In an excerpt from his inaugural speech, the Kentucky governor emphasized teamwork between both sides of the aisle.
Louisville Courier Journal
Gov. Andy Beshear’s newly appointed state education board may not be able do anything — including potentially firing the Kentucky Education Commissioner — until a judge examines the situation further.
Franklin Circuit Court Judge Thomas Wingate said Wednesday afternoon he will decide whether or not to issue a temporary restraining order preventing the Kentucky Board of Education’s new members from meeting.
Wingate said he expects to decide by 9 a.m. Thursday. The new board members are scheduled to meet an hour later in Frankfort.
“The fact that they’re even meeting … that is irreplaceable harm that is obviously immediate,” Bart Greenwald, the attorney for the former board members, told Wingate.
The board, if it is allowed to meet, is scheduled to discuss potentially removing Education Commissioner Wayne Lewis.
Beshear, a Democrat, issued an executive order Tuesday dissolving the state board of education, which oversees Kentucky’s K-12 school system.
Ten members of the old board, all appointed by former Gov. Matt Bevin, then filed suit against Beshear and Lt. Gov. Jacqueline Coleman.
As part of the suit, the former members asked the court to block the new board from meeting.
The complaint, filed late last night, alleges Beshear broke the law by removing Bevin’s board members before their terms ended — and without citing just cause for their removal.
State law cited by the ousted board members suggests governors cannot recreate select state boards — including the Kentucky Board of Education — without clear cause. The provisions, they argue, are in place to prevent politicizing critical boards.
Beshear, however, contends he is allowed to dissolve and recreate boards with new members through executive order. He points to Bevin’s reorganization of the Education Professional Standards Board, which was upheld by a judge after being challenged by Beshear himself, as precedent.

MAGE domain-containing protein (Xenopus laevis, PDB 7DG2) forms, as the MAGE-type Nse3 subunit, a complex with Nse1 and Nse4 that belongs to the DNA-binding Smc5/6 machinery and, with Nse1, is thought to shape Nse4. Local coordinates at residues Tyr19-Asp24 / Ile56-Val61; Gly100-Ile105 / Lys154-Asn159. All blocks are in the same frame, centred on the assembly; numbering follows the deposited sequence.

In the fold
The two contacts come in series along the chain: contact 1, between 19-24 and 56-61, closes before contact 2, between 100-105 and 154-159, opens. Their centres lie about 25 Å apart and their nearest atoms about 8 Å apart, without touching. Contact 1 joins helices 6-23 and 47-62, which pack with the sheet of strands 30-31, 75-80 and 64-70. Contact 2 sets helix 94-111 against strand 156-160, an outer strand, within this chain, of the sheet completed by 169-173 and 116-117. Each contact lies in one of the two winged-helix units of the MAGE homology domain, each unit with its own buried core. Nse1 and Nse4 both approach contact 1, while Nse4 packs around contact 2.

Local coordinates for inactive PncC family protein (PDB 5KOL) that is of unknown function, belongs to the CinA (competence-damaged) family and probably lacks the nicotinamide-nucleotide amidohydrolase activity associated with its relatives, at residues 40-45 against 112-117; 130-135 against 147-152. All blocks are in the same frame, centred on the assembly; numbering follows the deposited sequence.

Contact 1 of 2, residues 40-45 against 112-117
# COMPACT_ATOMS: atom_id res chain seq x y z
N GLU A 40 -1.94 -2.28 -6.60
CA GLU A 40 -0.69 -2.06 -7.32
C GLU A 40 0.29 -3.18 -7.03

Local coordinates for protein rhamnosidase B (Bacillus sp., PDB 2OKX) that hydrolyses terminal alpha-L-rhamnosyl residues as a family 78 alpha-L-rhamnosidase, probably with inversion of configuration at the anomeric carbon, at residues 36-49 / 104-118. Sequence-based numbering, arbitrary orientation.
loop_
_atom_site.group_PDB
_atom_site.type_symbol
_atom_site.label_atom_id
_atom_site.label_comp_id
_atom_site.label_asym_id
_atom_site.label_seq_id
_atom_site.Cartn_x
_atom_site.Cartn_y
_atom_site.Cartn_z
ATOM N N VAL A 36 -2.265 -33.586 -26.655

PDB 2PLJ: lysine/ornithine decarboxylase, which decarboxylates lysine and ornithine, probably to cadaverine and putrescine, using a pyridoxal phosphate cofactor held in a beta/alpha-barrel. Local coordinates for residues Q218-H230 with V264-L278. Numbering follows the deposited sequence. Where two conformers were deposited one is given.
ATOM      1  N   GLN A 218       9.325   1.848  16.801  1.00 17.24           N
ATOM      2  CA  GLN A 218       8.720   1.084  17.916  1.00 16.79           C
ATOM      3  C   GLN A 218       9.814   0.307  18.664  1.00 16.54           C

That situation is not the same as dismantling the board of education, which works with Lewis to oversee Kentucky’s education system, the suit says.
Greenwald, the attorney for the former board members, acknowledged the two situations are similar. But the key difference is that Beshear removed voting members without giving cause, he told Wingate.
Travis Mayo, Beshear’s deputy general counsel, rebutted that his boss’ action was legal.
Greenwald brought up a second situation in which Bevin dismantled the University of Louisville’s board of trustees — an order ultimately struck down by a judge.
In the U of L case, Bevin used an executive order to disband and recreate the university’s governing board. A judge said removing board members without cause set “a dangerous precedent that invites the abuse of power.”
Wingate argued university boards are different than KBE.
In Tuesday’s executive order, Beshear explained the removals but didn’t refer to it as cause.
Now former board members had “conflicting relationships” and “lack experience in education,” he wrote. Their decisions undermined public confidence in Kentucky’s education system, Beshear added.
Kentucky law defines cause as gross neglect of board duties or malfeasance.
This story will be updated.
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